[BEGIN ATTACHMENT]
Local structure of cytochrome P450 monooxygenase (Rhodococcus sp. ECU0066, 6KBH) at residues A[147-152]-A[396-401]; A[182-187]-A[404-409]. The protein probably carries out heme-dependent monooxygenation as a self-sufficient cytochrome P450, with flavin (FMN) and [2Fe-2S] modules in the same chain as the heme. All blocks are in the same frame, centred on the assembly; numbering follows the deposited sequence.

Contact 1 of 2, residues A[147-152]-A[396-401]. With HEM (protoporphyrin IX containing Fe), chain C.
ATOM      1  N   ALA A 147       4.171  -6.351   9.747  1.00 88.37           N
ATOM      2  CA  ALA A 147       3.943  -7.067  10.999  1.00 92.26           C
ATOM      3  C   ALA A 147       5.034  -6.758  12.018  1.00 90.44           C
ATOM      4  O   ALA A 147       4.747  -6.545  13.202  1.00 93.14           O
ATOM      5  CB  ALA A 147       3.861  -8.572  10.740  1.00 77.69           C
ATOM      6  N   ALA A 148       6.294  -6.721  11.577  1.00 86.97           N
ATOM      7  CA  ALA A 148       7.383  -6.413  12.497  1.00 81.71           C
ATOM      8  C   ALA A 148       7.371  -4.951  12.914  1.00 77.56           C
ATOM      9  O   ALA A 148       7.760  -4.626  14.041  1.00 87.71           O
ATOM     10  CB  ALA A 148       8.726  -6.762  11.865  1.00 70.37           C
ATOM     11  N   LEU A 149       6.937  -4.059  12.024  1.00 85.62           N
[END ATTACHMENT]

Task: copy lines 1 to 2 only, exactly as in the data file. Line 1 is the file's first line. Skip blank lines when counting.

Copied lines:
Local structure of cytochrome P450 monooxygenase (Rhodococcus sp. ECU0066, 6KBH) at residues A[147-152]-A[396-401]; A[182-187]-A[404-409]. The protein probably carries out heme-dependent monooxygenation as a self-sufficient cytochrome P450, with flavin (FMN) and [2Fe-2S] modules in the same chain as the heme. All blocks are in the same frame, centred on the assembly; numbering follows the deposited sequence.

Contact 1 of 2, residues A[147-152]-A[396-401]. With HEM (protoporphyrin IX containing Fe), chain C.